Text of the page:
By SCOTT BAUER
MADISON, Wis. (AP) — Members of the Menominee Tribe, southeastern Wisconsin union workers and a bipartisan group of state lawmakers came together Thursday to urge Gov. Scott Walker to reconsider his rejection of a proposed new casino in Kenosha.
Walker turned down the tribe’s proposal last week and reiterated on Wednesday that he would not change his mind. Even so, those who have worked years on the $800 million casino project said they aren’t willing to give up until the Feb. 19 deadline set by the U.S. Bureau of Indian Affairs for a decision.
“It is not too late,” said Crystal Chapman-Chevalier, vice chair of the poverty-stricken Menominee Tribe. She said the opportunity to create more than 10,000 new jobs presented a “once-in-a-lifetime economic opportunity” for the tribe and the state that Walker couldn’t walk away from in good faith.
But Walker, who is considering running for president in 2016 and faces a $2 billion state budget shortfall, said approving the casino put Wisconsin at risk of losing hundreds of millions of dollars if the Forest County Potawatomi Tribe successfully withheld payments. That tribe vehemently opposed the project out of fears it would cut into profits of its lucrative Milwaukee casino, the state’s largest, and last year withheld a $25 million payment to the state when it appeared the Kenosha casino may be approved.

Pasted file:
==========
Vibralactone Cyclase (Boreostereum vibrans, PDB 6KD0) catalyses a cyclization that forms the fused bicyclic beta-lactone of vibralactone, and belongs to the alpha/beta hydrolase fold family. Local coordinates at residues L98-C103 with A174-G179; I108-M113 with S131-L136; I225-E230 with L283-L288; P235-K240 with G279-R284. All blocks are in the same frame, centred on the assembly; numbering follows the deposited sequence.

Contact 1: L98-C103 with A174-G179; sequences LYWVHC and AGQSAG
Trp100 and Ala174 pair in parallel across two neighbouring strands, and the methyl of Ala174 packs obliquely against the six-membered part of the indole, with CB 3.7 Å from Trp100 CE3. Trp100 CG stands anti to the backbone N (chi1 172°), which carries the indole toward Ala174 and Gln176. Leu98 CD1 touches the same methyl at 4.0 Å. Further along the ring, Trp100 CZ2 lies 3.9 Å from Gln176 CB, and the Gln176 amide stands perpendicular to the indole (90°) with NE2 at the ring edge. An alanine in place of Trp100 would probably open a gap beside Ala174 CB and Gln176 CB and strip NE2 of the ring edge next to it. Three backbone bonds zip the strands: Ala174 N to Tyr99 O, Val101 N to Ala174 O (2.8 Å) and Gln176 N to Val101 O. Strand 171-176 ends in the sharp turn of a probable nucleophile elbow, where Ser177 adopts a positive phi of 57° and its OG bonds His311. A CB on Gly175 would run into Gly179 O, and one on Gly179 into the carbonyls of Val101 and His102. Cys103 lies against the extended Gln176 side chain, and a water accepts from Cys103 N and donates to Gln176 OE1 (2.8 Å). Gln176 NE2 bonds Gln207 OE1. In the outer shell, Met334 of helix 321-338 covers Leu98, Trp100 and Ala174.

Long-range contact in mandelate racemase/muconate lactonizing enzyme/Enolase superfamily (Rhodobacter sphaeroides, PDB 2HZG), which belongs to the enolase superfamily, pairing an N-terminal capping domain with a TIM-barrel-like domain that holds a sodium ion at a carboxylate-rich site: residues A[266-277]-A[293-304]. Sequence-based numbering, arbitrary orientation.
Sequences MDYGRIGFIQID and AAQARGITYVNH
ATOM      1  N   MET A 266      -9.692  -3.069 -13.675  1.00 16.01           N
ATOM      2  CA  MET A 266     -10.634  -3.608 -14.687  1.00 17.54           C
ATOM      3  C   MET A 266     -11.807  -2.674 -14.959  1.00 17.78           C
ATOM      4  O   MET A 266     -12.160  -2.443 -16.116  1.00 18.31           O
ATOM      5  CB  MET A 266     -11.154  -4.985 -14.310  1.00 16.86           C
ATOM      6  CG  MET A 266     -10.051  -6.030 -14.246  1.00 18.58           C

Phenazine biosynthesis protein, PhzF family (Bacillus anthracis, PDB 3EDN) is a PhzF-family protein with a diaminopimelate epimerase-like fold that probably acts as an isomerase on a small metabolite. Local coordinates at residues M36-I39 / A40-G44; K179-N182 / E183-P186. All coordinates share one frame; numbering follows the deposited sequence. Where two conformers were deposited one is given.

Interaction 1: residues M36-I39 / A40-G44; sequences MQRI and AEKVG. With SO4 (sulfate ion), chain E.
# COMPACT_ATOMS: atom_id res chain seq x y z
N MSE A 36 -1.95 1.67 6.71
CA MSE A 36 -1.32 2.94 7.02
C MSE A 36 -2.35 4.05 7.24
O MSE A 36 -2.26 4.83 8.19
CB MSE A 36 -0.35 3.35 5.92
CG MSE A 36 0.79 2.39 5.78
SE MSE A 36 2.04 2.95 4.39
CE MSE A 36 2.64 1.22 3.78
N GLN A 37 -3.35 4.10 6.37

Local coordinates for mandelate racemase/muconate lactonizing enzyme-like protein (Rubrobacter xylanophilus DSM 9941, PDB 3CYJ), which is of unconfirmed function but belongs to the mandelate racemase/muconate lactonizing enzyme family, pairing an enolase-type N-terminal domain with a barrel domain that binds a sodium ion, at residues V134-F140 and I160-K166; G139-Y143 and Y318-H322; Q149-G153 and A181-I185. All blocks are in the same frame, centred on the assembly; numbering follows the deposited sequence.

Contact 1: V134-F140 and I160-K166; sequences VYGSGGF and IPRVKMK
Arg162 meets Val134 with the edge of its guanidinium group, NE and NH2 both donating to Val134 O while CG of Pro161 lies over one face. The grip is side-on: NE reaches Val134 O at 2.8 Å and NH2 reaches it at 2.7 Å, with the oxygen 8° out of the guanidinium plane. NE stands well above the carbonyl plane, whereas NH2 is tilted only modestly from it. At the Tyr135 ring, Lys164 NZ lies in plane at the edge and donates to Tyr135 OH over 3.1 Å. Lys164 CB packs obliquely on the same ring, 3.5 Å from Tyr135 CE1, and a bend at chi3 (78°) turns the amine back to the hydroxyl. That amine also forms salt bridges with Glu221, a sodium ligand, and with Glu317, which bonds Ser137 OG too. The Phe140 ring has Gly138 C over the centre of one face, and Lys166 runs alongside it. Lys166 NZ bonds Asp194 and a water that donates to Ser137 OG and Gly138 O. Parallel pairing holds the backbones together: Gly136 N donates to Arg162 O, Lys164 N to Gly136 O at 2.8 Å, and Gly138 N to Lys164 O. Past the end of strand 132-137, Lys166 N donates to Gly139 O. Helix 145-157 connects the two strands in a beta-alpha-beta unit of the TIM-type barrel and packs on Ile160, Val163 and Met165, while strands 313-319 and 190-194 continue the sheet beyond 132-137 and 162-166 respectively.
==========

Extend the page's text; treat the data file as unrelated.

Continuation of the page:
“I can’t in good faith look at the people of the state and say that I can put $100 million out of the budget now and over the next few months and even more in the future,” Walker said Wednesday.
Walker said after nearly a year and a half of working to reach a deal, he couldn’t find one that wouldn’t put hundreds of millions of dollars at risk.
But casino advocates renewed their argument Thursday that there was no risk of losing any money because the Menominee promised to cover any Potawatomi losses and even put up a $250 million bond to protect the state. Chapman-Chevalier hinted that the tribe may file a lawsuit over Walker’s decision, saying that it was exploring all of its legal options.
Republican Rep. Samantha Kerkman, of Salem, joined with four Democrats from the region to ask Walker to change his mind. Ten lawmakers, including Republican Assembly Speaker Robin Vos, sent Walker a letter this week urging approval of the project.
Local union workers who stood to work on building the casino and entertainment complex, which was to include a Hard Rock Cafe, joined with the politicians and tribal members at the news conference.Follow @sbauerAP